Why do I not recommend Ohlins struts, the only direct-replacement strut for 2005+ STI's? Because they are bound by the same suspension-travel issues of the stock struts. The Ohlins can handle stiffer lowering springs, technically, but all lowering springs are bound by very limited suspension travel and progressive rates. The struts themselves may be good, but the total package remains flawed, unless you insist on staying at the stock ride height. For that, they are the best and only way to go, unless you find a rare-but-superior Prodrive RB320 setup, which vendors like Racecomp can import.

Also worth noting is that 2004 STI's have a variety of decent strut options, such as Tokico D-Specs and Koni "Yellow" inserts in WRX strut housings. Both are good for the price.

Turn-In Concepts SST:
These are outstanding- the best I've felt, in fact. Their drawback is price, since TiC insists on using only the best Swift springs and some other custom parts to improve upon a somewhat flawed AST base design. TiC's coilovers differ from traditional AST dampers by offering drastically more suspension travel and different valving derived from AST's high-end 3-way adjustable racing coilovers.

I recommend them with Vorshlag rear camber plates to optimize the fitment of the rear spring and allow more tire clearance. Front camber plates are not required because the strut mounts are slotted for a ton of camber on the factory bolt, however the stock strut mounts are soft and not optimal.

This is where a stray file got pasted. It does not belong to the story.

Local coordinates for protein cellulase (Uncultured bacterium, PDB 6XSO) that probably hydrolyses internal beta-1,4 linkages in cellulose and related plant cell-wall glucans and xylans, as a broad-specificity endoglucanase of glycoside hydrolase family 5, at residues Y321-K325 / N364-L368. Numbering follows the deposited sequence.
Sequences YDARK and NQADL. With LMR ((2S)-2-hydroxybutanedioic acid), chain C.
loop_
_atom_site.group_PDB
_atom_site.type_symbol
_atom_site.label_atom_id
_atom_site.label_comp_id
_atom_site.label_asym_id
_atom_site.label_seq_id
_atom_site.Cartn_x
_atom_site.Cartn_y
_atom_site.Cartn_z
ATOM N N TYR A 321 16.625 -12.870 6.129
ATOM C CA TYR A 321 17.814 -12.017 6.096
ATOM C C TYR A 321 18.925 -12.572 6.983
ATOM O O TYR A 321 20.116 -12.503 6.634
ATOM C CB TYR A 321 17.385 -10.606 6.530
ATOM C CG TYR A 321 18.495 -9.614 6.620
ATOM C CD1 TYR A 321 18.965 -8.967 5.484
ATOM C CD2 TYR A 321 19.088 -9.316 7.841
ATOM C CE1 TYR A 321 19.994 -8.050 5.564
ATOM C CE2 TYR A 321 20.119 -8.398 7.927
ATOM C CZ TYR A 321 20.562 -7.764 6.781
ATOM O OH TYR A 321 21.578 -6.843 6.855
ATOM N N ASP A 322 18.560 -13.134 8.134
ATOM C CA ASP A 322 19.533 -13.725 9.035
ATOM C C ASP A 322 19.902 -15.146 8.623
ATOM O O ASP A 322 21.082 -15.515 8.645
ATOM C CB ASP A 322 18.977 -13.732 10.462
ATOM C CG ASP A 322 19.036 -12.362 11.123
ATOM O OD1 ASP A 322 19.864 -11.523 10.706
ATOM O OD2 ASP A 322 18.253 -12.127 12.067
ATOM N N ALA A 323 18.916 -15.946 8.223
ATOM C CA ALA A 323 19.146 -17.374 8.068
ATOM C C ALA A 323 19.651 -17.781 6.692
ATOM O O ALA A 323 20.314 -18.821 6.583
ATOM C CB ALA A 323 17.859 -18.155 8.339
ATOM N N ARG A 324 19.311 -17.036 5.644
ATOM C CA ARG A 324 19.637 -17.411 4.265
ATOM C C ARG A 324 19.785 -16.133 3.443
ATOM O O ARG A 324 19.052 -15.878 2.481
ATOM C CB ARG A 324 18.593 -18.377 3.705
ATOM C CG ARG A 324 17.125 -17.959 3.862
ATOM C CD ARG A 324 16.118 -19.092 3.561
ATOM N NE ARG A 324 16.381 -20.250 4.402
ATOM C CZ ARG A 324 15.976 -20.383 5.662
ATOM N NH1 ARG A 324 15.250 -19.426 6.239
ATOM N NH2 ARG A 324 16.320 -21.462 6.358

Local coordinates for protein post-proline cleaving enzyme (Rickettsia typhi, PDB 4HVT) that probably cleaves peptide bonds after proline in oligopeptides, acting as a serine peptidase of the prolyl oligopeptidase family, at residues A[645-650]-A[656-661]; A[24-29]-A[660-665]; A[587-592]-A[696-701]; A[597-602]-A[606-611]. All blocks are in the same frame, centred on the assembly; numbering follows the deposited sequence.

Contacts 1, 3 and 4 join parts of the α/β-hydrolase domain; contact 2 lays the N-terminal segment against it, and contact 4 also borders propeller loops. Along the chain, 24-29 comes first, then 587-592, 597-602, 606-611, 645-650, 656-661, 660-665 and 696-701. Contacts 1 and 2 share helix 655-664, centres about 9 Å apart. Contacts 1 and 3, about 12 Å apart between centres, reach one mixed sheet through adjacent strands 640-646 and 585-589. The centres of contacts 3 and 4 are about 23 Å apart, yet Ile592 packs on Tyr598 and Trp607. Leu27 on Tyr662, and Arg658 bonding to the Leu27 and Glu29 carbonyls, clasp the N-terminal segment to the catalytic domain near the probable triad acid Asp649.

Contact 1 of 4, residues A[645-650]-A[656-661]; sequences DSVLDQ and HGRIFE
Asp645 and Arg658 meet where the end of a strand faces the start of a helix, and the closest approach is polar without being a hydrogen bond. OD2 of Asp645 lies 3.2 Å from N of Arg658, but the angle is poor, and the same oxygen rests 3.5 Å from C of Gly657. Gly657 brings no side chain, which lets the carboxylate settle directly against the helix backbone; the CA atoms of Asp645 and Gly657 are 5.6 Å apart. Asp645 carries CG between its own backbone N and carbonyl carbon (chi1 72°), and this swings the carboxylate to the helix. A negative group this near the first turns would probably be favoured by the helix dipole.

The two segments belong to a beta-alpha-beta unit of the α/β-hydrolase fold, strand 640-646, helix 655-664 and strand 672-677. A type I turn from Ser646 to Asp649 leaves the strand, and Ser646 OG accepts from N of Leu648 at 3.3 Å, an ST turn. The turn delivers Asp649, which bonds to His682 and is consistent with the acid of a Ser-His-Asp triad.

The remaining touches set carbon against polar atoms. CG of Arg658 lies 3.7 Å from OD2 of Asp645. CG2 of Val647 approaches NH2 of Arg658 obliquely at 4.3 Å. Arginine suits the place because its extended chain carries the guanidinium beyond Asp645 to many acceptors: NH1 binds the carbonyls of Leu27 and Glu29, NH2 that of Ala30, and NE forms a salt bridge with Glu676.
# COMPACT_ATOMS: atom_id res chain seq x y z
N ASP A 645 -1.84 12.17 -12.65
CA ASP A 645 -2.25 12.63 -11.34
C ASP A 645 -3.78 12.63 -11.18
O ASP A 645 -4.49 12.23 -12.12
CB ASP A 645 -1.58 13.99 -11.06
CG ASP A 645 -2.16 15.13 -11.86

These coilovers have, for some reason, been marketed towards daily drivers. That's a total misnomer. They're comfortable, yes, but that's because they're versatile, not because they weren't designed for racing use.

The valving is brilliant, especially for higher spring rates. Turn-in Concepts sells these coilovers near with springs at the very lower limits of what works well with the designed valving. They work even better with firmer springs, if your application demands firmer springs. I wouldn't recommend firmer springs for a daily driver, only a track car on R-compound tires. On R-compound tires, 9k front, 7k rear seems to be a good choice.

KW Variant 3's / RCE Tarmac 2's:
These appear to be great too, although I have substantially less experience with them. These are the only other coilovers that I have been able to verify have good valving.

For a daily driver, KW's OE-sized rear spring is superior to RCE's design as it uses the stock mount and allows for plenty of travel. The downside is that this rear spring is slightly progressive, a necessity by design (like all lowering springs), and thus can lead to a minor stability issues while cornering. This drawback is largely negated by a large sway bar.

Like all other coilovers with narrow-diameter rear springs, they work best with camber plates in the rear. The only difference between KW and RCE's coilovers, besides the rear spring (and color), is a minor adjustment to the rebound valving for use with firmer springs.